THE ART OF LEBANON
To paraphrase a powerful article by David Gardner on the 8th August in the FT: ‘It took 15 years of sectarian carnage in Lebanon’s 1975-90 civil war to destroy Beirut and 15 more years to rebuild it. It has just been laid waste again in barely 15 seconds’.
A third of Lebanese are jobless and half live below the poverty line. The middle class is sinking into poverty and the poor are being pushed into destitution. Not to mention the plight of 1.5m Syrian refugees for whom life was bad enough already. Then throw in Covid.
On the 4th August 2020, 2750 tonnes of inadequately stored or maintained ammonium nitrate caused a massive explosion in the port of Beirut killing over 200 people and injuring thousands more. It was a truly dreadful (avoidable) accident that Beirut and Lebanon will spend a long time trying to recover from.
Personally, I love that part of the world: Turkey, Syria, Israel, Jordan, Egypt, Libya. I have visited those countries and always found them exciting, fascinating and provocative. My art is essentially that of filmmaking and visiting countries like those (always for filming-related projects) was always productive and creative. But I have a regret. When I made my I, Caesar: The Rise and Fall of the Roman Empire series, I travelled the full circumference of the Mediterranean. My passport was full of visas, including one for Lebanon as I wanted to visit and maybe film the Roman ruins at the Baalbek temple complex, above all the remarkable Temple of Bacchus. But my visit to Syria over-ran and I never made it. What a shame. Since that time, though, I have tried to keep up with events in this battered and assailed country, hoping that a common purpose – not embedded in violence, discrimination and corruption – could prevail.
There have been plenty of positives and negatives: and I have wondered what role art has had in any of this? And what role can art have now? Or is the scale of destruction and loss across the city of Beirut such that art will be seen to be frivolous and irrelevant?
Of course it will be, largely and rightly, up to Lebanese artists to decide how to creatively respond. And who are those artists? Frankly, I don’t know. I would love to have more time and opportunity to explore and learn about the artists of the Middle East, the Emirate States, and surrounding areas. But filmmaking is a hugely time-consuming job and it’s impossible to be across multiple genres. I am in the early stages of writing a very broad history of art – and trying to look beyond Western Europe as much as possible – so that will give me a reason to look more closely, but in the meantime I, like you, can only surf the wild waves of the internet to find out more.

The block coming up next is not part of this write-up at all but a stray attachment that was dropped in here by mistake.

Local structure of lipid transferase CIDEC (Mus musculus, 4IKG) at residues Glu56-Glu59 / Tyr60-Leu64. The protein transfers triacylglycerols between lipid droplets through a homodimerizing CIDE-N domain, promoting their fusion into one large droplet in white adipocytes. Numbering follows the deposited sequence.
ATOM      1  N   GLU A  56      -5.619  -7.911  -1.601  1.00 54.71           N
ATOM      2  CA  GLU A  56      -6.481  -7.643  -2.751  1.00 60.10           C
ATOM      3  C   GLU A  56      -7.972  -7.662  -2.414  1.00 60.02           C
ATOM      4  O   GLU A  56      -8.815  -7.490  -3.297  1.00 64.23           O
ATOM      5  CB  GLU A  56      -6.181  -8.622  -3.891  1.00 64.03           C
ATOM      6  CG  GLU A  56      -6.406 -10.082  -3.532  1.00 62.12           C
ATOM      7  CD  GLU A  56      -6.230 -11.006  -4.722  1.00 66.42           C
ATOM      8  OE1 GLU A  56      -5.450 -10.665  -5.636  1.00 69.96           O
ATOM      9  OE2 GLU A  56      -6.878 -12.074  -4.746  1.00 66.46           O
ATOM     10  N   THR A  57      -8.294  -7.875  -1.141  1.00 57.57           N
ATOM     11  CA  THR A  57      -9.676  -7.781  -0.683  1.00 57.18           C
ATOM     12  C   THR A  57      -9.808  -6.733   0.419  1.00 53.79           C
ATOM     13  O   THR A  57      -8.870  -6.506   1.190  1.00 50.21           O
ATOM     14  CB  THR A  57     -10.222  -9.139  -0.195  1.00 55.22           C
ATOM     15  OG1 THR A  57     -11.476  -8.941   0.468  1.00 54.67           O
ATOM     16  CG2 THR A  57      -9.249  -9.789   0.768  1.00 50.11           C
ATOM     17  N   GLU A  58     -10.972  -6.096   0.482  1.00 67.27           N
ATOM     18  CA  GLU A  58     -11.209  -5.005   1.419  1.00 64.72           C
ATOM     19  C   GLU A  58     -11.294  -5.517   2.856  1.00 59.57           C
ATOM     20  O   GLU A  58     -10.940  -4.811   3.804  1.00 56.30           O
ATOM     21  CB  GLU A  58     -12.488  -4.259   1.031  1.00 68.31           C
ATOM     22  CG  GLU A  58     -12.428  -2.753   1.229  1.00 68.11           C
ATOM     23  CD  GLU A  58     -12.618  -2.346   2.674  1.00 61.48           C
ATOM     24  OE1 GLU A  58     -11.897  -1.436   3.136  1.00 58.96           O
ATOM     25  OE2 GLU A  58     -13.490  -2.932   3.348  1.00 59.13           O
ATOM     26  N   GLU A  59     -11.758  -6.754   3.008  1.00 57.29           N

The first thing to note is that there is no shortage of artists – all ages, all backgrounds, all seemingly trying to bring a fresh and distinctive eye to their art. At first glance it looks bright, centred, challenging, modern. How well we know them is often down the vagaries of the market. Right now, it is Chinese and, broadly, African artists that are attracting attention (and ever higher sale prices) but, mark my words, the Middle East will have its day.
But more importantly, what role can art actually play after a disaster like this? Is it in any way at all as valuable as those digging with their hands through the rubble or making do in damaged hospitals? Dedicated as I am to art, the answer has to be no. But, longer term, that’s where art makes a stand. It can be a record of events and an interpreter of events. Did Picasso’s Guernica stop any ounce of blood being spilt in the Spanish Civil War and the Second World War that followed? Probably not – but is it one of the most powerful depictions of the brutalities of conflict ever painted? Yes. Can it perhaps influence the morality of younger people gazing upon it? One hopes so. Thus, in the years to come in Lebanon’s struggle to rebuild, please let’s all spare a moment or two to take note of how its artists do what they can to assist, reflect and encourage change.
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